Cancer-related cognitive impairment, or “chemobrain,” can negatively impact a patient’s memory and daily life. Researchers from Singapore have identified new biomarkers for the condition that may help clinicians identify those at a higher risk.
“By identifying the clinically relevant factors which predispose patients to chemobrain, more appropriate interventions can be tailored accordingly to patients who are at a higher risk of developing cognitive impairment,” said lead researcher Alexandre Chan, of the department of pharmacy at the National University of Singapore’s Faculty of Science, in a news release.
The team recruited 81 early-stage breast cancer patients with no prior exposure to chemotherapy or radiotherapy who were scheduled to receive chemo to treat their cancer at either the National Cancer Center Singapore or KK Women’s and Children’s Hospital in Singapore.
All patients completed assessments for self-perceived and objective cognitive function before, during and after chemotherapy. The validated questionnaire asked participants to assess mental acuity, concentration, memory, verbal fluency, functional interference and multitasking. A computer-based neuropsychological test assessed patient’s processing speed, response time, memory and attention span.
After collecting plasma samples before chemotherapy, the researchers found early-stage breast cancer patients with higher levels of Dehydroepiandrosterone (DHEA) and its sulfated form (DHEAS)—together called DHEA(S)—were less likely to develop chemo-related cognitive impairment.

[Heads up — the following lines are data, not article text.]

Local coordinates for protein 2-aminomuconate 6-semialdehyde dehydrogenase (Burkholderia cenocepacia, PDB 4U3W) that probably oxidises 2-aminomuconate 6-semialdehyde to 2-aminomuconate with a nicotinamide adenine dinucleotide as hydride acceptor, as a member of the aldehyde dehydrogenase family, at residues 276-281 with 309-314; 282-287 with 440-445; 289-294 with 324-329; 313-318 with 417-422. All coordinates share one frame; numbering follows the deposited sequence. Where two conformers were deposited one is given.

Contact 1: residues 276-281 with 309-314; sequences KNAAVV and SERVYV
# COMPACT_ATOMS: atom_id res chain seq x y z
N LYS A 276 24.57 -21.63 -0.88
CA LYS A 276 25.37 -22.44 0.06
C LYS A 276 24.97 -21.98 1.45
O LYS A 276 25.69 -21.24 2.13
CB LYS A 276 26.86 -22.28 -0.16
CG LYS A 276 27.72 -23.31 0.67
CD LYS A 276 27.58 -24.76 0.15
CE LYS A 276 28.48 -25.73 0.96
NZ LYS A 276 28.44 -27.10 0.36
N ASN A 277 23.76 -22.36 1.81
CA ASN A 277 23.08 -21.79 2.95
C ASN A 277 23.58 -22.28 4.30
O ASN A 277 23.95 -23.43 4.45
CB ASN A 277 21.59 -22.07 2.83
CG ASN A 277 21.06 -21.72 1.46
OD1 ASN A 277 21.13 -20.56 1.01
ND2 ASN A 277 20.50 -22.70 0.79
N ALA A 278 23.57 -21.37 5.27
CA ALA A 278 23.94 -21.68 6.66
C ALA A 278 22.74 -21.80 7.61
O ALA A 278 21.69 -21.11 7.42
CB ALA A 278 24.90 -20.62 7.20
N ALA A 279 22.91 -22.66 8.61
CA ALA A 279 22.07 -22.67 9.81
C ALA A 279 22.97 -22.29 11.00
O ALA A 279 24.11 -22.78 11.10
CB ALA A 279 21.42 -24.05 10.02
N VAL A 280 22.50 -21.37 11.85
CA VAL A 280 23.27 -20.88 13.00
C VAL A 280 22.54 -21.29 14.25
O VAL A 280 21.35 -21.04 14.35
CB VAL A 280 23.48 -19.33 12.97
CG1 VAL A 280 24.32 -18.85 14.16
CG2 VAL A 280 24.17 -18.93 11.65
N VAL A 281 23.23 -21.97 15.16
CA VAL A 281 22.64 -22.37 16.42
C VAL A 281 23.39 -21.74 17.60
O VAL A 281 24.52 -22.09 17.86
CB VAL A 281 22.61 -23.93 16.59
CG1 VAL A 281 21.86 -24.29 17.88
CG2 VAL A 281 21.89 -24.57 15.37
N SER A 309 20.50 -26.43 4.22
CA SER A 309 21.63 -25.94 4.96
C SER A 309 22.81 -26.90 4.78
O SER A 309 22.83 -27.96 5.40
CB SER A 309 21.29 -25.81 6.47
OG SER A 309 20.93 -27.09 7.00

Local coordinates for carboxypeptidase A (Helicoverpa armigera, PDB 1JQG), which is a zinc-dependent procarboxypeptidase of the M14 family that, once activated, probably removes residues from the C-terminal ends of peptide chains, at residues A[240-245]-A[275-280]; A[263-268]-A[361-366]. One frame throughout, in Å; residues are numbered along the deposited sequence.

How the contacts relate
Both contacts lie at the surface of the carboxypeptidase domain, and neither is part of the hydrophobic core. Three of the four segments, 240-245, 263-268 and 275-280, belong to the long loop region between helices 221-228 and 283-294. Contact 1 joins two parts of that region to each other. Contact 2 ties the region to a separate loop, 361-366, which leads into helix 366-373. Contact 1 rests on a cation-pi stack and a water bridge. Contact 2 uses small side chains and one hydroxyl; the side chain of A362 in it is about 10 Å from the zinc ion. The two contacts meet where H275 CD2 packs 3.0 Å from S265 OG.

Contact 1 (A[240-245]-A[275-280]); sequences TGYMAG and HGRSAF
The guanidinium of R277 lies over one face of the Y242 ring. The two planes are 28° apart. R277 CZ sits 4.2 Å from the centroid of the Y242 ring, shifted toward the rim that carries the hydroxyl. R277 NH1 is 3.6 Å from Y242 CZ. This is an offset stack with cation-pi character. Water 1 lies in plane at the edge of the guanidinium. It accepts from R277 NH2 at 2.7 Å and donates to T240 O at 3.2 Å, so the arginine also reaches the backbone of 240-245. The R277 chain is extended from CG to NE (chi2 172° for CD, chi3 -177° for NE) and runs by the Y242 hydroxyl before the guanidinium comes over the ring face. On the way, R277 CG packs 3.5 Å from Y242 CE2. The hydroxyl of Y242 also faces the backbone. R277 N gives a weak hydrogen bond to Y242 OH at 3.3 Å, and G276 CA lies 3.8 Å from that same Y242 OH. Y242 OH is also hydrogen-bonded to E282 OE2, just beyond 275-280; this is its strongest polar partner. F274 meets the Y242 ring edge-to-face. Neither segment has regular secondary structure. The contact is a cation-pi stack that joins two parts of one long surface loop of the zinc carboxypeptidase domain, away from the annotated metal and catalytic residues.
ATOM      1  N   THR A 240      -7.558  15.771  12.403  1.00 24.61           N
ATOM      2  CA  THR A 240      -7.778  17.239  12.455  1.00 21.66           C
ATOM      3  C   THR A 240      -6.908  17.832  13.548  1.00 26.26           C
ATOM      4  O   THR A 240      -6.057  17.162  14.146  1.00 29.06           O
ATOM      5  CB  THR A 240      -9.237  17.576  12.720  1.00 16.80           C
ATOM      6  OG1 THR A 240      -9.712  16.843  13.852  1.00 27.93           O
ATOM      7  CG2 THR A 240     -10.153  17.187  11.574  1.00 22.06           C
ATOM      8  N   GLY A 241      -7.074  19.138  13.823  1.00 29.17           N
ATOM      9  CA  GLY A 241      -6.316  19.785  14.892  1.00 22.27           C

The team used ultra-high performance liquid chromatography-tandem mass spectrometry to quantify DHEA(S) levels which are neurosteroids known to regulate brain development and function and have proved to be positively correlated with cognitive function, the authors wrote.
"Our findings suggest that patients with higher prechemotherapy DHEAS levels had lower odds of developing self-perceived cognitive impairment,” the authors concluded. “However, future studies are required to further investigate the effect of DHEA(S) on specific cognitive domains and to validate our findings in independent cohorts."
The full study was published in Pharmacotherapy: The Journal of Human Pharmacology and Drug Therapy.